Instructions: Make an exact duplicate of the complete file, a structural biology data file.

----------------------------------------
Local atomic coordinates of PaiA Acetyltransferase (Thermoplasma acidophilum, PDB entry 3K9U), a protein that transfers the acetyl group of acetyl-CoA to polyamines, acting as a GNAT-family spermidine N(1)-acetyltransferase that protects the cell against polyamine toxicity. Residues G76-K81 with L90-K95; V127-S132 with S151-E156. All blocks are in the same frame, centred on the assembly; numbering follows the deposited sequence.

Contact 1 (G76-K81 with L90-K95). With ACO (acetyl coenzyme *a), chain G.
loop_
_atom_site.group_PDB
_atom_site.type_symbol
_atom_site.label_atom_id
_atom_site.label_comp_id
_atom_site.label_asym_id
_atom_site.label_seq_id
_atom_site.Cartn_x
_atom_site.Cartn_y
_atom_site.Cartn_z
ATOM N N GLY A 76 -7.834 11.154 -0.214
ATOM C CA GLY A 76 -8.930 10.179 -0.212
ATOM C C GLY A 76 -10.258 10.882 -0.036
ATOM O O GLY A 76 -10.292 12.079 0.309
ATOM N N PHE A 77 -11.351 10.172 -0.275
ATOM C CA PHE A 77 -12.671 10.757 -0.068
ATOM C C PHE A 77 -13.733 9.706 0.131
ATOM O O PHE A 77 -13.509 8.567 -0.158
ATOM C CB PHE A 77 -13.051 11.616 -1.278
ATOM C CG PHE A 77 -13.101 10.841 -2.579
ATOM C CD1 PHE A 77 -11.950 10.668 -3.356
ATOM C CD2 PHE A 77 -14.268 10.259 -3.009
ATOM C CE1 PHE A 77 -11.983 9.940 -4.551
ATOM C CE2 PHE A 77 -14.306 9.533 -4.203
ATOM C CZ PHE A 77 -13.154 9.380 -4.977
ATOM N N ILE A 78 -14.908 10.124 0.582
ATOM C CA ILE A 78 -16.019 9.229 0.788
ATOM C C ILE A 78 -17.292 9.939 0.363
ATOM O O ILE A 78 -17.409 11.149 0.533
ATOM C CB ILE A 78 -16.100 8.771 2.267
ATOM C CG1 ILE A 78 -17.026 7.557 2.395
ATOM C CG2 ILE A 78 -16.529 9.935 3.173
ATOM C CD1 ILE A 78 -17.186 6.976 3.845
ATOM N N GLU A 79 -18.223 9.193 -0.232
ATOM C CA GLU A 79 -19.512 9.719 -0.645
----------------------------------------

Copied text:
Local atomic coordinates of PaiA Acetyltransferase (Thermoplasma acidophilum, PDB entry 3K9U), a protein that transfers the acetyl group of acetyl-CoA to polyamines, acting as a GNAT-family spermidine N(1)-acetyltransferase that protects the cell against polyamine toxicity. Residues G76-K81 with L90-K95; V127-S132 with S151-E156. All blocks are in the same frame, centred on the assembly; numbering follows the deposited sequence.

Contact 1 (G76-K81 with L90-K95). With ACO (acetyl coenzyme *a), chain G.
loop_
_atom_site.group_PDB
_atom_site.type_symbol
_atom_site.label_atom_id
_atom_site.label_comp_id
_atom_site.label_asym_id
_atom_site.label_seq_id
_atom_site.Cartn_x
_atom_site.Cartn_y
_atom_site.Cartn_z
ATOM N N GLY A 76 -7.834 11.154 -0.214
ATOM C CA GLY A 76 -8.930 10.179 -0.212
ATOM C C GLY A 76 -10.258 10.882 -0.036
ATOM O O GLY A 76 -10.292 12.079 0.309
ATOM N N PHE A 77 -11.351 10.172 -0.275
ATOM C CA PHE A 77 -12.671 10.757 -0.068
ATOM C C PHE A 77 -13.733 9.706 0.131
ATOM O O PHE A 77 -13.509 8.567 -0.158
ATOM C CB PHE A 77 -13.051 11.616 -1.278
ATOM C CG PHE A 77 -13.101 10.841 -2.579
ATOM C CD1 PHE A 77 -11.950 10.668 -3.356
ATOM C CD2 PHE A 77 -14.268 10.259 -3.009
ATOM C CE1 PHE A 77 -11.983 9.940 -4.551
ATOM C CE2 PHE A 77 -14.306 9.533 -4.203
ATOM C CZ PHE A 77 -13.154 9.380 -4.977
ATOM N N ILE A 78 -14.908 10.124 0.582
ATOM C CA ILE A 78 -16.019 9.229 0.788
ATOM C C ILE A 78 -17.292 9.939 0.363
ATOM O O ILE A 78 -17.409 11.149 0.533
ATOM C CB ILE A 78 -16.100 8.771 2.267
ATOM C CG1 ILE A 78 -17.026 7.557 2.395
ATOM C CG2 ILE A 78 -16.529 9.935 3.173
ATOM C CD1 ILE A 78 -17.186 6.976 3.845
ATOM N N GLU A 79 -18.223 9.193 -0.232
ATOM C CA GLU A 79 -19.512 9.719 -0.645